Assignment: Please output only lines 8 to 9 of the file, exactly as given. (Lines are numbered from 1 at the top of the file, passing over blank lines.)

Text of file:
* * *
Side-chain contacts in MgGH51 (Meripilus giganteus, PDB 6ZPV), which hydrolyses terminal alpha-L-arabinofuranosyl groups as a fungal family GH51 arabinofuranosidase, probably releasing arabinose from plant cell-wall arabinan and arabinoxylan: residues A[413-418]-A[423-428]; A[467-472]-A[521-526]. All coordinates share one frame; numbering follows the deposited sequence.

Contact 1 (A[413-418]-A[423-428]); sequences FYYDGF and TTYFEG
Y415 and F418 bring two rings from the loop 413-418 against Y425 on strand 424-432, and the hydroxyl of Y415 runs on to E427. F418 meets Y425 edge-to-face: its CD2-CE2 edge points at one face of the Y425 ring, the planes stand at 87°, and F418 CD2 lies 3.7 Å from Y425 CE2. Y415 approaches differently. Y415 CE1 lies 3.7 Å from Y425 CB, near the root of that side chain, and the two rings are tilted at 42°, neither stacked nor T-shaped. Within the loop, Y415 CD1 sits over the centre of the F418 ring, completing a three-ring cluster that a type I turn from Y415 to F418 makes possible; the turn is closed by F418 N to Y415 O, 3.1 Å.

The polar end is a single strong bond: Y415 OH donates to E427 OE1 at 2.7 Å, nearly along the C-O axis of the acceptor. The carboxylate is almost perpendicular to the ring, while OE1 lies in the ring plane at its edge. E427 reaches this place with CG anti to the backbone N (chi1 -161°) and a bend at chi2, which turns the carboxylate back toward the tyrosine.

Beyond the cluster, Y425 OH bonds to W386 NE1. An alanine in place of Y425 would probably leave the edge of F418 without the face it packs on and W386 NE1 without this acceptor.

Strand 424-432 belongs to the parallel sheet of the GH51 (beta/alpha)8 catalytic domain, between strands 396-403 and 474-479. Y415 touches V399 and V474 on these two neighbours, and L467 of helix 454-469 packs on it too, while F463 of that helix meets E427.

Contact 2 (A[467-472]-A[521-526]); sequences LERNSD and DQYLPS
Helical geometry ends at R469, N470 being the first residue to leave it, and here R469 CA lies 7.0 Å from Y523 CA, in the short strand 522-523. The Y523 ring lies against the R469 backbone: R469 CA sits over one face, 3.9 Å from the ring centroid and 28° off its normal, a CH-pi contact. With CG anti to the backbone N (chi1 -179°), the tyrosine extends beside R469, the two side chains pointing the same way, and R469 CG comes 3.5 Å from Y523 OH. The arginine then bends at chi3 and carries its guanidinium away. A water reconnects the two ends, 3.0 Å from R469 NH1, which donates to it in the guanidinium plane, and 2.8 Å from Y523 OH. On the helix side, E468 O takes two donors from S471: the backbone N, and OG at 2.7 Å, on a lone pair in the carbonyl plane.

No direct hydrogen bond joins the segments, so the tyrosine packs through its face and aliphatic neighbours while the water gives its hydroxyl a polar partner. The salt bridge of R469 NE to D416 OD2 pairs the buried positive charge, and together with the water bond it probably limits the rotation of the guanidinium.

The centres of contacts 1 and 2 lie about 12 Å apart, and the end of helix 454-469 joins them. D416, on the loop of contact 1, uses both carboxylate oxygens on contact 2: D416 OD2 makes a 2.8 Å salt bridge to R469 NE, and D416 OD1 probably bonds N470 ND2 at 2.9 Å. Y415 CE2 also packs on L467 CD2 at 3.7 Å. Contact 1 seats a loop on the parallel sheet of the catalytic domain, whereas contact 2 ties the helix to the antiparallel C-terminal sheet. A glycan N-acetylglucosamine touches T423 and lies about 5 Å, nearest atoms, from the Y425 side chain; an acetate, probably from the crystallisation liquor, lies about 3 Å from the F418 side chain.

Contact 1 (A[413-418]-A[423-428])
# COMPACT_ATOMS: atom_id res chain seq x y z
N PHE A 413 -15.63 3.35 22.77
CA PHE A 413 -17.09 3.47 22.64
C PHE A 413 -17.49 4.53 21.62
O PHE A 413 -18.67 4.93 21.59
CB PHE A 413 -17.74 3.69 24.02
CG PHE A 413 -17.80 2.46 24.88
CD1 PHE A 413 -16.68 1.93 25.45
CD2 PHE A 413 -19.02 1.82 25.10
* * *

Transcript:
Helical geometry ends at R469, N470 being the first residue to leave it, and here R469 CA lies 7.0 Å from Y523 CA, in the short strand 522-523. The Y523 ring lies against the R469 backbone: R469 CA sits over one face, 3.9 Å from the ring centroid and 28° off its normal, a CH-pi contact. With CG anti to the backbone N (chi1 -179°), the tyrosine extends beside R469, the two side chains pointing the same way, and R469 CG comes 3.5 Å from Y523 OH. The arginine then bends at chi3 and carries its guanidinium away. A water reconnects the two ends, 3.0 Å from R469 NH1, which donates to it in the guanidinium plane, and 2.8 Å from Y523 OH. On the helix side, E468 O takes two donors from S471: the backbone N, and OG at 2.7 Å, on a lone pair in the carbonyl plane.

No direct hydrogen bond joins the segments, so the tyrosine packs through its face and aliphatic neighbours while the water gives its hydroxyl a polar partner. The salt bridge of R469 NE to D416 OD2 pairs the buried positive charge, and together with the water bond it probably limits the rotation of the guanidinium.